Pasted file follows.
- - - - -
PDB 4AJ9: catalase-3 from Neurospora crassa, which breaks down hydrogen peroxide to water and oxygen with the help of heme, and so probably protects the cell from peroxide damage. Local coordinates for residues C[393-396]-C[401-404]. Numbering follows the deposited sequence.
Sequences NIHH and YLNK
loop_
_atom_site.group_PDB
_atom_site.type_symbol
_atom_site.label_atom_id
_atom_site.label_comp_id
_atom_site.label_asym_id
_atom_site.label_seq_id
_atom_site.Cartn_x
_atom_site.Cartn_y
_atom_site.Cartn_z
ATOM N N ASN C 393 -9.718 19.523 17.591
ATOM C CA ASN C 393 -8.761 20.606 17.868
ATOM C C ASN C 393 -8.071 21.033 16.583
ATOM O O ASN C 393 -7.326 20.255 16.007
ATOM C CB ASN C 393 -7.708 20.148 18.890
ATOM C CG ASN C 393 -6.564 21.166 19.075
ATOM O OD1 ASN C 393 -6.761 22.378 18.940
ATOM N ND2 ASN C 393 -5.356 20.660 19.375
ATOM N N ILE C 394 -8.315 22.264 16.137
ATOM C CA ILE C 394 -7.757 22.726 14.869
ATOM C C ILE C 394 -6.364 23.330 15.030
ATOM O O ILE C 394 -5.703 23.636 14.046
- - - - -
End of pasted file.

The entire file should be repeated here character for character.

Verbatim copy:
PDB 4AJ9: catalase-3 from Neurospora crassa, which breaks down hydrogen peroxide to water and oxygen with the help of heme, and so probably protects the cell from peroxide damage. Local coordinates for residues C[393-396]-C[401-404]. Numbering follows the deposited sequence.
Sequences NIHH and YLNK
loop_
_atom_site.group_PDB
_atom_site.type_symbol
_atom_site.label_atom_id
_atom_site.label_comp_id
_atom_site.label_asym_id
_atom_site.label_seq_id
_atom_site.Cartn_x
_atom_site.Cartn_y
_atom_site.Cartn_z
ATOM N N ASN C 393 -9.718 19.523 17.591
ATOM C CA ASN C 393 -8.761 20.606 17.868
ATOM C C ASN C 393 -8.071 21.033 16.583
ATOM O O ASN C 393 -7.326 20.255 16.007
ATOM C CB ASN C 393 -7.708 20.148 18.890
ATOM C CG ASN C 393 -6.564 21.166 19.075
ATOM O OD1 ASN C 393 -6.761 22.378 18.940
ATOM N ND2 ASN C 393 -5.356 20.660 19.375
ATOM N N ILE C 394 -8.315 22.264 16.137
ATOM C CA ILE C 394 -7.757 22.726 14.869
ATOM C C ILE C 394 -6.364 23.330 15.030
ATOM O O ILE C 394 -5.703 23.636 14.046